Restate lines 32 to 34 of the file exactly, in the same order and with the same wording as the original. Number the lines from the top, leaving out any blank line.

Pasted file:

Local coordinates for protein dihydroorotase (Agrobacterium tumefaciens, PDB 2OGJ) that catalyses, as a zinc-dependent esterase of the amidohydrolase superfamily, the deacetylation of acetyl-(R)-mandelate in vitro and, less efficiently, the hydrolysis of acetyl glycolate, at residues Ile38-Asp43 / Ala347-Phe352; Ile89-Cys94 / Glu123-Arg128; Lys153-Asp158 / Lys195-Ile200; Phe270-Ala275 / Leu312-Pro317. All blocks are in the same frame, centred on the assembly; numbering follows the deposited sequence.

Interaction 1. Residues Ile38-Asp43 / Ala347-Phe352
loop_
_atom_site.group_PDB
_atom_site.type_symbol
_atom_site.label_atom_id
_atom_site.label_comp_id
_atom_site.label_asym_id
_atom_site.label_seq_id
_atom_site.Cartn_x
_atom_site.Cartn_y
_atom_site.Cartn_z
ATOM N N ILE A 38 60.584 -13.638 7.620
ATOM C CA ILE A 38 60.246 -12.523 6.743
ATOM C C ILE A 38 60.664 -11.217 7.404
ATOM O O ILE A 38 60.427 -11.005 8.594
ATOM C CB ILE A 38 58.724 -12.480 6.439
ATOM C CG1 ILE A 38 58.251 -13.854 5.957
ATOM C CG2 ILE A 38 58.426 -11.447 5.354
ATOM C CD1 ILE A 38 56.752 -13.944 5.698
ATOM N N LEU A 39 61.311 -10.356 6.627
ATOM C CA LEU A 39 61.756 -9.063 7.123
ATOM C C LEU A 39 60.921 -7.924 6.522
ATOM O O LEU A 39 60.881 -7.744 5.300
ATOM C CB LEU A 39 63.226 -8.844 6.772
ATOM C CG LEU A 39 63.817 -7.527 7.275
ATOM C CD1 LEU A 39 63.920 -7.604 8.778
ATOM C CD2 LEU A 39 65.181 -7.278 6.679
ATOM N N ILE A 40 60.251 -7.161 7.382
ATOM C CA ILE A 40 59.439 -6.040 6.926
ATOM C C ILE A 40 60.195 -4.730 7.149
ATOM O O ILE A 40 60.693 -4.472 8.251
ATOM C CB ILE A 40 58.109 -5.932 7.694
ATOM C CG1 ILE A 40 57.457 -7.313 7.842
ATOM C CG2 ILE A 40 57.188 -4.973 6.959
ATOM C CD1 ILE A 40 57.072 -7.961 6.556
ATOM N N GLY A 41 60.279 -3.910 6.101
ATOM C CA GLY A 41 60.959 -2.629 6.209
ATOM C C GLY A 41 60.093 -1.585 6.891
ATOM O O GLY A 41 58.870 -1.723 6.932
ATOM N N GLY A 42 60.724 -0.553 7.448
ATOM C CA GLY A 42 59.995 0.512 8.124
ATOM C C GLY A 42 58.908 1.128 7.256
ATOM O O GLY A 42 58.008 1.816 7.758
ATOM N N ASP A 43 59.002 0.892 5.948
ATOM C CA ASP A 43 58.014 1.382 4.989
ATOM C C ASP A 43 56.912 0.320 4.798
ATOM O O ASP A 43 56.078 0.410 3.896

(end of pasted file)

ATOM O O ILE A 40 60.693 -4.472 8.251
ATOM C CB ILE A 40 58.109 -5.932 7.694
ATOM C CG1 ILE A 40 57.457 -7.313 7.842